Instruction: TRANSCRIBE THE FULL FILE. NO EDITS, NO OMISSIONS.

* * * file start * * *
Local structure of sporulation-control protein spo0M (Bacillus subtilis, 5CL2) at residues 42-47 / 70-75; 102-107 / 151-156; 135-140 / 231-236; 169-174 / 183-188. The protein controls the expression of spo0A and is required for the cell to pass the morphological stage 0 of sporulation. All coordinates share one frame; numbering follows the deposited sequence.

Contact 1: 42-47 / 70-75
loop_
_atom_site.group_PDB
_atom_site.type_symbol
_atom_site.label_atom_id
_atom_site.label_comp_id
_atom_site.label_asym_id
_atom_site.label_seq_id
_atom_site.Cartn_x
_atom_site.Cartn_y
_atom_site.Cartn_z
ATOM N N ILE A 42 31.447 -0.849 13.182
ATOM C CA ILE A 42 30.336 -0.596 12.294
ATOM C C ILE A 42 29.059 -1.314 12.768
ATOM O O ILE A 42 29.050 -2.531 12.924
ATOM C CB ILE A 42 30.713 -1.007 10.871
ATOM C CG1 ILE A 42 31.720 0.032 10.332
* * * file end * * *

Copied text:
Local structure of sporulation-control protein spo0M (Bacillus subtilis, 5CL2) at residues 42-47 / 70-75; 102-107 / 151-156; 135-140 / 231-236; 169-174 / 183-188. The protein controls the expression of spo0A and is required for the cell to pass the morphological stage 0 of sporulation. All coordinates share one frame; numbering follows the deposited sequence.

Contact 1: 42-47 / 70-75
loop_
_atom_site.group_PDB
_atom_site.type_symbol
_atom_site.label_atom_id
_atom_site.label_comp_id
_atom_site.label_asym_id
_atom_site.label_seq_id
_atom_site.Cartn_x
_atom_site.Cartn_y
_atom_site.Cartn_z
ATOM N N ILE A 42 31.447 -0.849 13.182
ATOM C CA ILE A 42 30.336 -0.596 12.294
ATOM C C ILE A 42 29.059 -1.314 12.768
ATOM O O ILE A 42 29.050 -2.531 12.924
ATOM C CB ILE A 42 30.713 -1.007 10.871
ATOM C CG1 ILE A 42 31.720 0.032 10.332